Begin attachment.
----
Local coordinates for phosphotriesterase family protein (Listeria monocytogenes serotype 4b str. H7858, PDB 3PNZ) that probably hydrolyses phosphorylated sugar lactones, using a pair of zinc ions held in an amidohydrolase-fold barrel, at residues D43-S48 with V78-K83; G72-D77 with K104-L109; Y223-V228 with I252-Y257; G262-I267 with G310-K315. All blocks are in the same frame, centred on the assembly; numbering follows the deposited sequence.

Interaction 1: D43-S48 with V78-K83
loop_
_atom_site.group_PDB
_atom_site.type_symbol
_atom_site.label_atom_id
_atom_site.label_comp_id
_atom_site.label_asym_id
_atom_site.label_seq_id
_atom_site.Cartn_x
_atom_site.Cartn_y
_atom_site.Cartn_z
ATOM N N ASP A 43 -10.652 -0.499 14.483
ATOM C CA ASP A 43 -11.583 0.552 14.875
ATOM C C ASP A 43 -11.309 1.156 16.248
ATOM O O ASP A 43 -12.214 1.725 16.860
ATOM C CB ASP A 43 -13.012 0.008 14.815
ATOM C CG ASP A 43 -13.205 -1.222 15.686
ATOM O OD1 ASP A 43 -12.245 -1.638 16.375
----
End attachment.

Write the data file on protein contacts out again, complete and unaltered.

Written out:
Local coordinates for phosphotriesterase family protein (Listeria monocytogenes serotype 4b str. H7858, PDB 3PNZ) that probably hydrolyses phosphorylated sugar lactones, using a pair of zinc ions held in an amidohydrolase-fold barrel, at residues D43-S48 with V78-K83; G72-D77 with K104-L109; Y223-V228 with I252-Y257; G262-I267 with G310-K315. All blocks are in the same frame, centred on the assembly; numbering follows the deposited sequence.

Interaction 1: D43-S48 with V78-K83
loop_
_atom_site.group_PDB
_atom_site.type_symbol
_atom_site.label_atom_id
_atom_site.label_comp_id
_atom_site.label_asym_id
_atom_site.label_seq_id
_atom_site.Cartn_x
_atom_site.Cartn_y
_atom_site.Cartn_z
ATOM N N ASP A 43 -10.652 -0.499 14.483
ATOM C CA ASP A 43 -11.583 0.552 14.875
ATOM C C ASP A 43 -11.309 1.156 16.248
ATOM O O ASP A 43 -12.214 1.725 16.860
ATOM C CB ASP A 43 -13.012 0.008 14.815
ATOM C CG ASP A 43 -13.205 -1.222 15.686
ATOM O OD1 ASP A 43 -12.245 -1.638 16.375